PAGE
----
The assessment of quality in the service sector remains a vexed question.
The intangibility of the "product" and the active role of the customer in the service transaction are but two of the issues that make this challenging. But the assessment of quality of provision in education is - well it's the kind of issue which, proverbially, could start a fight in an empty room.
There is no argument about the obligation to seek to drive up quality in the sector. Our professionalism would demand as much, even if we were not in receipt of substantial amounts of public funding.
There is, however, a serious and urgent debate which has begun about what is assessed, how, by whom and, critically, for what purpose? Is the principal purpose service development and improvement, or is compliance really the issue? And can a "one size fits all" model really work in colleges, where autonomous boards of management are working with their executives to establish their unique local identities?
An alternative approach, which resolves many of the problems and contradictions, is the European Foundation for Quality Management (EFQM) model, adopted by successful businesses across Europe and those who aspire to world-class status in their field. When ministers ask us to look outwards and to assess ourselves against the best in the world, how better than with a powerful world-class benchmark?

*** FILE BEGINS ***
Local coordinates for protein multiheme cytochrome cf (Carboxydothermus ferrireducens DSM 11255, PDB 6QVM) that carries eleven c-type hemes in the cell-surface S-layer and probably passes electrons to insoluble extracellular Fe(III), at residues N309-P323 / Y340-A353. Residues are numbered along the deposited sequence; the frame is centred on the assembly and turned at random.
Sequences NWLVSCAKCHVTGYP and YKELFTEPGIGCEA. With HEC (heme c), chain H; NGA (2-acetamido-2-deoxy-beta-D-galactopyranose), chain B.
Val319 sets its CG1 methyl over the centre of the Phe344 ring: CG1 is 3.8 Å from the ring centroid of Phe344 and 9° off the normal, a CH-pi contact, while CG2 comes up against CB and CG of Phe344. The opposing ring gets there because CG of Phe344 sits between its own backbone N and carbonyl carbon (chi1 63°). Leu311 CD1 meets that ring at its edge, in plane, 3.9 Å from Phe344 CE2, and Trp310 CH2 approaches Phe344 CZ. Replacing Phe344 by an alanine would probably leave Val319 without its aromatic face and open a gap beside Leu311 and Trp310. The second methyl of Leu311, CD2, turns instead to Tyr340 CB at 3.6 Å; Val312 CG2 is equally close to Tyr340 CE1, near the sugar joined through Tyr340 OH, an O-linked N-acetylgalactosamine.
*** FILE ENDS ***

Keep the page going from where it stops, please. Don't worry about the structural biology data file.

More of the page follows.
The EFQM doesn't operate on pre-determined criteria; it functions around a model of how successful organisations perform. It invites participants to propose the kinds of criteria that matter to them, their clients and stakeholders, to measure their own performance year-on-year and to set meaningful targets for the future.
It doesn't ask an individual assessor to come to a decision about one criterion. It requires a panel of selected, well-trained assessors to review the whole organisation on the basis of detailed evidence provided.
The team works as a group of individuals, spending up to 40 hours of detailed review on the evidence, then further substantial time to reaching consensus in its analysis.
The process is a flexible, comprehensive, responsive, reflective, challenging and constructive one, which has already helped to drive up quality at Stow College. We have found a way forward which, we can say with confidence, delivers what it says on the tin.
Bob McGrory is principal of Stow College, Glasgow